Four new wide-release movies are collectively taking over more than 11,000 screens this weekend – yet there’s not a single one I’d bother seeing. Rather, if I was lucky enough to live near a theater showing it, I’d go see the grandest of this week’s limited releases.
Today’s widest release belongs to Bryan Singer’s 3D fairy tale ‘Jack the Giant Slayer‘. Following the current trend of fairy tale rehashes, Nicholas Hoult plays the simple-minded Jack from ‘Jack and the Beanstalk’. In this variation, while Jack flirts with a princess, a magical bean takes roots beneath his cottage floor and shoots his home into the sky. Although Jack is left on the ground, the stalk takes the princess up to Giantland. Once there, she’s not frightened by the floating world or the giant stone skulls that welcome visitors. No, instead of climbing down to safety, she heads into danger just so she can conveniently become the damsel in distress that Jack and the princess’s shady fiancé (Stanley Tucci) and bodyguard (Ewan McGregor) have to rescue. Be prepared for a tonally inconsistent movie that shifts across the spectrum from the fluffy ‘Mirror Mirror‘ side to the dark ‘Snow White and the Huntsman‘ side. Poor CGI and scenes much too dark for 3D ensue.
Next up is the directorial debut of the lousy writers who gave us the fluke blockbuster comedy ‘The Hangover‘ and the even more (financially) successful ‘The Hangover, Part II‘. We cannot forget that they also wrote the tragically formulaic titles ‘The Change-Up‘, ‘Ghosts of Girlfriends Past‘ and ‘Four Christmases‘. Produced by Todd Phillips, ‘21 and Over‘ looks like little more than ‘Project X‘ with equally dumbass characters who happen to be of legal age this time. Let me guess how ’21 and Over’ flows: A group of guys party too hard, crazy shit happens, the end.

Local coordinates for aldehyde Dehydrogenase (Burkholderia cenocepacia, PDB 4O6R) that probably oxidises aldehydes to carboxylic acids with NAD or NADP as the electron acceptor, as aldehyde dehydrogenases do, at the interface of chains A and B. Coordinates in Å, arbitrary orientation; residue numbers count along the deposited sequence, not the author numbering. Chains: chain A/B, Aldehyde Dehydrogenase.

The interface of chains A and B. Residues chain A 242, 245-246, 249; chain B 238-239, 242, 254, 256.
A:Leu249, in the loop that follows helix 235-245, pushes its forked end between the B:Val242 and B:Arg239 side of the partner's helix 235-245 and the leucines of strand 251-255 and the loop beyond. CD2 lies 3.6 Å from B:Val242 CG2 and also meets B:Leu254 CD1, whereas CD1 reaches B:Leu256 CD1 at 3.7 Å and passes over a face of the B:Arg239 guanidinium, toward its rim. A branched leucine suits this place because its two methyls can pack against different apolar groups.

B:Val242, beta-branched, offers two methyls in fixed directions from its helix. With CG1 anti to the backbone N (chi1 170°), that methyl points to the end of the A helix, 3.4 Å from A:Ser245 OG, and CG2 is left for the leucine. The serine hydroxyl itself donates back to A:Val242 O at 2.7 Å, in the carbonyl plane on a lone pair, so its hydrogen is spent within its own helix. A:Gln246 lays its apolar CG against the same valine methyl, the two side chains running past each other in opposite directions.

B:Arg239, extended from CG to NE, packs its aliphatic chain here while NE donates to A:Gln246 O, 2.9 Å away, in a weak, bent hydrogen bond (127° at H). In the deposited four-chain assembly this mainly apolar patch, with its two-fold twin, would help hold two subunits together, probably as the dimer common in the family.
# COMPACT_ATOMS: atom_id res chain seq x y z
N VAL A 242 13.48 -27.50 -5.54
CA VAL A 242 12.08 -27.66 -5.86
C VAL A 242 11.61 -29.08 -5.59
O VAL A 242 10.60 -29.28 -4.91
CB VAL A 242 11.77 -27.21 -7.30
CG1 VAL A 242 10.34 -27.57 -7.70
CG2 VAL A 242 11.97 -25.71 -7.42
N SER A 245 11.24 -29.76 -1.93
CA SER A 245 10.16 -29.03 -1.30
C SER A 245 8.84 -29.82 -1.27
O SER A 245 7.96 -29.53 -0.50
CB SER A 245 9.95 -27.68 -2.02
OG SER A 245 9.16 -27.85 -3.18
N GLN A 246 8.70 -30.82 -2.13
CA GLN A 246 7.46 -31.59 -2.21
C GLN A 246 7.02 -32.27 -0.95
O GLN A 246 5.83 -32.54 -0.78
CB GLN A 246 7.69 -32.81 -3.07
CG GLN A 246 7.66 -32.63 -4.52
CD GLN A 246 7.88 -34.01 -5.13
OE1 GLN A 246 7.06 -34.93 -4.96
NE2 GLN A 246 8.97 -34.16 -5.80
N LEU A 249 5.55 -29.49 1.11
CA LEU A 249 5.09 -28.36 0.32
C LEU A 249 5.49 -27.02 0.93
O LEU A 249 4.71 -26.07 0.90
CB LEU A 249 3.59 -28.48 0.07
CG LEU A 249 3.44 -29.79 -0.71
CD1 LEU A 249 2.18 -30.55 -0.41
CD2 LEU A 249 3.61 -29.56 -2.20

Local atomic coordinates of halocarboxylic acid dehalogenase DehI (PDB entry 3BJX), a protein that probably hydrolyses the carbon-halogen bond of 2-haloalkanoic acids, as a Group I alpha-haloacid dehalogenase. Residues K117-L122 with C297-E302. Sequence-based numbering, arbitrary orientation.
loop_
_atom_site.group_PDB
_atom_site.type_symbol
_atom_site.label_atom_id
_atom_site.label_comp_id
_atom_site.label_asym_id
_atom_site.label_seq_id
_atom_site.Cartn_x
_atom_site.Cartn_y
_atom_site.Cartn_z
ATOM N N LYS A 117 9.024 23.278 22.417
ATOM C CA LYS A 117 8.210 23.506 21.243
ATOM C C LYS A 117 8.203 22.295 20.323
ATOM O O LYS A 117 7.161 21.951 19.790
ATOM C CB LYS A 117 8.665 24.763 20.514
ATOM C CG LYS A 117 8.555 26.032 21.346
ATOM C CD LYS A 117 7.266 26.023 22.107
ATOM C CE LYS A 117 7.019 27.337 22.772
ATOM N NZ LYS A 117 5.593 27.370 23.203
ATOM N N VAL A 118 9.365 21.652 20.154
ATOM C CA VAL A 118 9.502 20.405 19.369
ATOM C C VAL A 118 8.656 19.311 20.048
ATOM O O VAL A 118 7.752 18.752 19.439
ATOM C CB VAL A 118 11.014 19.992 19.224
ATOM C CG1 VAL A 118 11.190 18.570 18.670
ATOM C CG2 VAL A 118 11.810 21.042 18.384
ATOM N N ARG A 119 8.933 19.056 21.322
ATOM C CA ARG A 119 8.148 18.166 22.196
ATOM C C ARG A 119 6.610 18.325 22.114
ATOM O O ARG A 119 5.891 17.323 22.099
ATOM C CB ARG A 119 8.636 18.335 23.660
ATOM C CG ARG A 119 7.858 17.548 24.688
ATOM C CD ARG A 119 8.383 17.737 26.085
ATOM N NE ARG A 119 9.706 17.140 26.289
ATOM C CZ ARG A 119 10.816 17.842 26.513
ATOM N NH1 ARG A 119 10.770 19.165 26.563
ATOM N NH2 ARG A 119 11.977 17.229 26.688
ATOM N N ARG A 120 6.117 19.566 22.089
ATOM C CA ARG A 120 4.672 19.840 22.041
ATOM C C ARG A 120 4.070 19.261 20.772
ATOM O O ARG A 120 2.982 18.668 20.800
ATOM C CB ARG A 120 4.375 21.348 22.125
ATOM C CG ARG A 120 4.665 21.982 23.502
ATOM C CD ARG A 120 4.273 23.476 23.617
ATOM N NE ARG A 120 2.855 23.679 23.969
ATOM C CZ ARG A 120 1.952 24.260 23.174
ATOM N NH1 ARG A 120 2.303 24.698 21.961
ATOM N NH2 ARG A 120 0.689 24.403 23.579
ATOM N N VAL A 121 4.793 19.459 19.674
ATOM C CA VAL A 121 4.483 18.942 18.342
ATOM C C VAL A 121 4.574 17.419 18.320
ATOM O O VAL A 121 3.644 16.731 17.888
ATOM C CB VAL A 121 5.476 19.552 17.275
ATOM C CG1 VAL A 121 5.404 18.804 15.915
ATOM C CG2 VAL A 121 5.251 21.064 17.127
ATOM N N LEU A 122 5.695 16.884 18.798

Apparently, ‘The Last Exorcism‘ wasn’t actually the last exorcism. Somewhere in the shadow of Quentin Tarantino, Eli Roth is once again begging audiences to save his latest production, ‘The Last Exorcism Part II‘. (Promotional screenings of the first movie opened with a video of Roth asking the audience to text, Tweet and Facebook about how awesome it was.) Even though I saw the first one, I only remember that it was a found-footage movie, that it was boring, and that the CGI during its ‘Blair Witch‘ ending was terrible. I don’t remember any characters surviving, but IMDb tells me otherwise. In ‘Part II’, the sole survivor tries to cope with the events of the forgettable first film, but the demonic possessor is back for yet another last exorcism. Word has it that this will be the last, last exorcism movie… until someone decides to make ‘The Lastest Exorcism’.
I had no idea that this next movie existed until I saw the poster while walking through the lobby of a local theater. From a writer/director with only one credit of note (he wrote ‘White Squall’) comes the Cold War submarine thriller ‘Phantom‘. Because the Cold War never came to a head, I’m guessing that ‘Phantom’ doesn’t either – unless the writer is rewriting history a la ‘Inglourious Basterds‘. Ed Harris is a Russian captain who takes a nuclear sub on a secret mission. Fox Mulder plays a rogue KGB agent who wants the sub’s nukes for himself.
Korean filmmaker Park Chan-wook is back with more twisted craziness in ‘Stoker‘. This time, he’s made an English-language movie that earned great reviews at Sundance. (Our own Aaron Peck gave it a four-star review.) The film stars Mia Wasikowska, Nicole Kidman and Matthew Goode as a super dysfunctional and possible incestuous family. What else would you expect from the director of ‘Oldboy‘? While ‘Stoker’ is only opening on seven screens this weekend, Fox Searchlight will expand its release over the next several weeks.